conceived for Steve McQueen), a small-time gangster on the run
from the Mob. Scheider has always been a workmanlike actor, a
solid professional, and his laconic presence anchors the film.
Yet only Scheider and Bruno Cremer, as a once-wealthy French businessman,
register onscreen. The roles of the other two drivers are severely
underwritten. When one of the trucks explodes, killing two of
the men, the viewer's emotions are disconnected. In Wages
same scene has much greater impact; not only is the sequence perfectly
directed (the explosion occurs suddenly, unexpectedly, in a beautifully
framed long-shot) but unlike in Sorcerer the viewer has
an emotional attachment to these men. As one of the survivors,
Montand puts a brave face on, but along with the audience, he
Despite their narrative shortcomings, both films are models
of white-knuckle suspense. In the last three decades the seminal
German band Tangerine Dream has scripted a number of memorable
film scores - listen, for instance, to their stunning accompaniment
to Michael Mann's Thief (1981 ) - and Sorcerer
benefits greatly from their insistent, synthesizer-driven rhythms.
As the music builds to a crescendo, Scheider's truck arrives at
a rickety bridge deep in the jungle in the middle of a tropical
storm. By now, there is no turning back, and as the truck inches
across the bridge, the tension is nearly unbearable.
It's an astounding technical sequence, a cinematic marriage
of light, music, rain, camera movement and editing. Later, when
he finally completes his journey across the mountains, Scheider
- pale and ghostlike - staggers through a landscape Goya, or Colonel
Kurtz, would have recognized. As every fatalist knows, the end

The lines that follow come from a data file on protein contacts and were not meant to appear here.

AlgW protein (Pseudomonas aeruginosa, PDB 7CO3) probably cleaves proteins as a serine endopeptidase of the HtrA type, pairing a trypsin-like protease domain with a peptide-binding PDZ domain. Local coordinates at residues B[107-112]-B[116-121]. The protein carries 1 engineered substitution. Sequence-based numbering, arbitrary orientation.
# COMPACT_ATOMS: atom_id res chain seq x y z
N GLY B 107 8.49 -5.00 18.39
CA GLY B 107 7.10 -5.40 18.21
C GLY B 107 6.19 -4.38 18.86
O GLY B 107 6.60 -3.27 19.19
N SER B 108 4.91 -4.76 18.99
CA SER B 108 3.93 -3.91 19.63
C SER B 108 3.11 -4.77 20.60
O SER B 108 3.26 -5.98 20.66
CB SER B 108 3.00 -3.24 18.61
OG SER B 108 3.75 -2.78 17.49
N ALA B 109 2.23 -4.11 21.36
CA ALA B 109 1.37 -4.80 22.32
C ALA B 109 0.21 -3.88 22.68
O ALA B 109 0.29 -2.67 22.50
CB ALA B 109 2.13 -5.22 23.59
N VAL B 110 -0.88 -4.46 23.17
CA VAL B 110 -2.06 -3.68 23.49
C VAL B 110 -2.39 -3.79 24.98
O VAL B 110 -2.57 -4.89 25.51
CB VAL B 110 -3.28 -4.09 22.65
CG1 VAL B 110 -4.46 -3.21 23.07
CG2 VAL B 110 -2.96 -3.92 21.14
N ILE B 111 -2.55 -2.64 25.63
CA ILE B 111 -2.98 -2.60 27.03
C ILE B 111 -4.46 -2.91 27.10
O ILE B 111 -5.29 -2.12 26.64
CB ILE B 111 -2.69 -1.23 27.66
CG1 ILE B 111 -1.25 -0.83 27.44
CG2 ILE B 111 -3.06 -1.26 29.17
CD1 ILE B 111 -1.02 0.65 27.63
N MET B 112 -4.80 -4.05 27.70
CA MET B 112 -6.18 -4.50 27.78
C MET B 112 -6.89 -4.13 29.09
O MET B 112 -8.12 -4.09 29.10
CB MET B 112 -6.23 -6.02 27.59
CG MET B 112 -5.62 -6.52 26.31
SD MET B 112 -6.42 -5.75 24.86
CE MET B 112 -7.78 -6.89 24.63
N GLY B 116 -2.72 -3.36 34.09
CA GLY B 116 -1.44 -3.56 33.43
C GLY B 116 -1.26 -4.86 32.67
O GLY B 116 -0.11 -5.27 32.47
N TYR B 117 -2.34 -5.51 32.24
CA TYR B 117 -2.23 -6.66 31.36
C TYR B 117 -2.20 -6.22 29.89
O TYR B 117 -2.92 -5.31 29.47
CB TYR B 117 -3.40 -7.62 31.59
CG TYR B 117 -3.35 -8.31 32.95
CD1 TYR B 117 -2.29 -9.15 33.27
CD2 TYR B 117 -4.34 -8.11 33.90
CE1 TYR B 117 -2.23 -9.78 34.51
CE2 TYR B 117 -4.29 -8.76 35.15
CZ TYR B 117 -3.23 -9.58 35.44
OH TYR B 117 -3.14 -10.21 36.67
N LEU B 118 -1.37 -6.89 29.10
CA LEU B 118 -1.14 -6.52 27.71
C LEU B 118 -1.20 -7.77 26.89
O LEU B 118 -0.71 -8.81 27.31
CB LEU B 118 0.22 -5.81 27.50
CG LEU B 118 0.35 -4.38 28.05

of the road is not paradise, it's purgatory. And even though Scanlon
has survived, he is still - and the final shot confirms this -
among the walking dead.
By the late '70s Friedkin had access to film technology (not to
mention an almost unlimited budget) Clouzot could only dream of.
And yet nothing in Sorcerer can quite match the physical
intensity of the second half of Wages
all the money in the world cannot replace solid filmmaking, Clouzot
shot the mission through the mountains in long, straightforward
takes, and half the fun is in knowing that the stunts we are seeing
As one of the trucks teeters precariously on a wooden platform
high above a dry canyon, the wood begins to buckle, and then one
of the wheels smashes through the rotten planks. The fear on Montand's
face at that moment is palpable, but he steadfastly holds onto
the steering wheel, even as Vanel flees in shame. Midway through
the journey Montrand and Vanel discover a broken pipe spewing
oil across the road. When the truck loses traction, Vanel slides
into the pool of oil to secure a chain to the chassis. And when
the drivers encounter a huge boulder blocking the road, they devise
an ingenious scheme to detonate the boulder with one of the containers
of nitroglycerine. In a movie filled with heart-stopping set pieces,
this may be the most stunning sequence of all.
Remaking classic movies is a slippery proposition, and Friedkin's
decision to reinvent a film as good as Wages Of Fear
may have seemed daft at the time - how do you improve such a powerful,
inventive picture? The answer, of course, is you don't. But unlike
many remakes whose only consideration is financial (if magic struck
once, perhaps it will strike again), Sorcerer is an authentic
homage to a movie Friedkin dearly loved. To gain Clouzot's permission
to remake Wages
, Friedkin told the older director
that Sorcerer would never be as good as the original,
a self-fulfilling prophecy that nonetheless does not diminish
Sorcerer's considerable strengths.
But in hindsight it now appears that Sorcerer was,
on a smaller scale, Friedkin's Heaven's Gate (1980),
a modestly conceived picture that grew into a financial behemoth
(the movie's original 2.5 million budget ballooned, by the end,
to 27 million, a gargantuan figure for the time). After Sorcerer,
Friedkin would never again be given such singular control over
a picture, and never again would he reach the artistic heights
he scaled so effortlessly in the '70s.
Like Coppola, Friedkin took his camera crew to the jungle and
never quite returned. The Golden Age of Hollywood in the '70s
- the era that produced such dark masterworks as The Godfather
(1972), McCabe & Mrs. Miller (1971), Taxi
Driver (1976), and Badlands (1973) - was over.
In its wake, Hollywood turned back to the type of escapist entertainment
the auteurs of The Golden Age had so blatantly ushered out. Easy
Rider (1969)) was replaced by Star Wars (1977),
Raging Bull (1980) by Raiders Of The Lost Ark (1981).
The juvenilization of American movies had, once again, begun.